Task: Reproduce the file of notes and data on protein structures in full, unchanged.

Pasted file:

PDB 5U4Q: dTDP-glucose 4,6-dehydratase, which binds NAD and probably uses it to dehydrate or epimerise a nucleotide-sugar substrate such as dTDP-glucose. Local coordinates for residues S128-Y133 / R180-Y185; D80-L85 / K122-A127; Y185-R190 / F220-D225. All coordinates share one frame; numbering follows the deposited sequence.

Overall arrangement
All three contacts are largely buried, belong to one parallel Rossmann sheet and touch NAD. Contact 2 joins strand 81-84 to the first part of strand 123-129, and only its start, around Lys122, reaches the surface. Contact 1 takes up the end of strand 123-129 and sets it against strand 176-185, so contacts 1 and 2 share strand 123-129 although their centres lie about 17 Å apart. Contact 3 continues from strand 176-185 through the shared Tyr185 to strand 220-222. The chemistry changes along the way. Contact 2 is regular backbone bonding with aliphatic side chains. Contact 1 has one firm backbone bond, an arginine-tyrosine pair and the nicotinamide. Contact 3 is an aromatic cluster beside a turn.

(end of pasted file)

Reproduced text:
PDB 5U4Q: dTDP-glucose 4,6-dehydratase, which binds NAD and probably uses it to dehydrate or epimerise a nucleotide-sugar substrate such as dTDP-glucose. Local coordinates for residues S128-Y133 / R180-Y185; D80-L85 / K122-A127; Y185-R190 / F220-D225. All coordinates share one frame; numbering follows the deposited sequence.

Overall arrangement
All three contacts are largely buried, belong to one parallel Rossmann sheet and touch NAD. Contact 2 joins strand 81-84 to the first part of strand 123-129, and only its start, around Lys122, reaches the surface. Contact 1 takes up the end of strand 123-129 and sets it against strand 176-185, so contacts 1 and 2 share strand 123-129 although their centres lie about 17 Å apart. Contact 3 continues from strand 176-185 through the shared Tyr185 to strand 220-222. The chemistry changes along the way. Contact 2 is regular backbone bonding with aliphatic side chains. Contact 1 has one firm backbone bond, an arginine-tyrosine pair and the nicotinamide. Contact 3 is an aromatic cluster beside a turn.